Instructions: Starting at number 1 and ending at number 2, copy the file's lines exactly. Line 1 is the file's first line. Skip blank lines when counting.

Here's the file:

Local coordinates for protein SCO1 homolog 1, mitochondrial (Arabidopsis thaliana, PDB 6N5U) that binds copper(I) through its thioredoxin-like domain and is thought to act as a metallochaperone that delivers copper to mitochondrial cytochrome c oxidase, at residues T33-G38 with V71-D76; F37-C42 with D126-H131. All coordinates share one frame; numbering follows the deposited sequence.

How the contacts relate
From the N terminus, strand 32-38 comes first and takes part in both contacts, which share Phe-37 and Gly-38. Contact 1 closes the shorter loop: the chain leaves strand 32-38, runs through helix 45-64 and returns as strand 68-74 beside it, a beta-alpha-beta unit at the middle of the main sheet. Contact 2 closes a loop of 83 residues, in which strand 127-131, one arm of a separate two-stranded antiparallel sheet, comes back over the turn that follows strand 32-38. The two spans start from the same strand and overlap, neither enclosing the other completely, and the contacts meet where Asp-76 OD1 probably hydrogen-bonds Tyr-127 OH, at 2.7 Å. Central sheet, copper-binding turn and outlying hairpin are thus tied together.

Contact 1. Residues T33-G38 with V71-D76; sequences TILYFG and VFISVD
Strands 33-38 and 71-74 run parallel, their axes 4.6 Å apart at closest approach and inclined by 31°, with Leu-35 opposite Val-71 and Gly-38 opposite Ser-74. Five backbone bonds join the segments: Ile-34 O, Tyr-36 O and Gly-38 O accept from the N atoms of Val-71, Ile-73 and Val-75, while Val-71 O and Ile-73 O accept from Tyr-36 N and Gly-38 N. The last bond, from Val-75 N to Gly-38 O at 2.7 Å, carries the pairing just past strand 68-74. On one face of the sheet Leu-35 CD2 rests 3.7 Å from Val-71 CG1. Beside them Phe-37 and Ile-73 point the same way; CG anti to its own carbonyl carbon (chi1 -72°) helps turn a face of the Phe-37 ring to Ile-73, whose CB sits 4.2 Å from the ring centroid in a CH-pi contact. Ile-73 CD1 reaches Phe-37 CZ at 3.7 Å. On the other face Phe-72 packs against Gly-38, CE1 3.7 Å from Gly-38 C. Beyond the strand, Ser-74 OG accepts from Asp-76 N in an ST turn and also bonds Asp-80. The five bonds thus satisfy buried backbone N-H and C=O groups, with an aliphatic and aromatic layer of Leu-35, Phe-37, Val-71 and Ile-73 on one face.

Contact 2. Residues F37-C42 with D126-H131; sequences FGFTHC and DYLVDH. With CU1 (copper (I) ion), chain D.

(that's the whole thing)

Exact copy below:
Local coordinates for protein SCO1 homolog 1, mitochondrial (Arabidopsis thaliana, PDB 6N5U) that binds copper(I) through its thioredoxin-like domain and is thought to act as a metallochaperone that delivers copper to mitochondrial cytochrome c oxidase, at residues T33-G38 with V71-D76; F37-C42 with D126-H131. All coordinates share one frame; numbering follows the deposited sequence.

How the contacts relate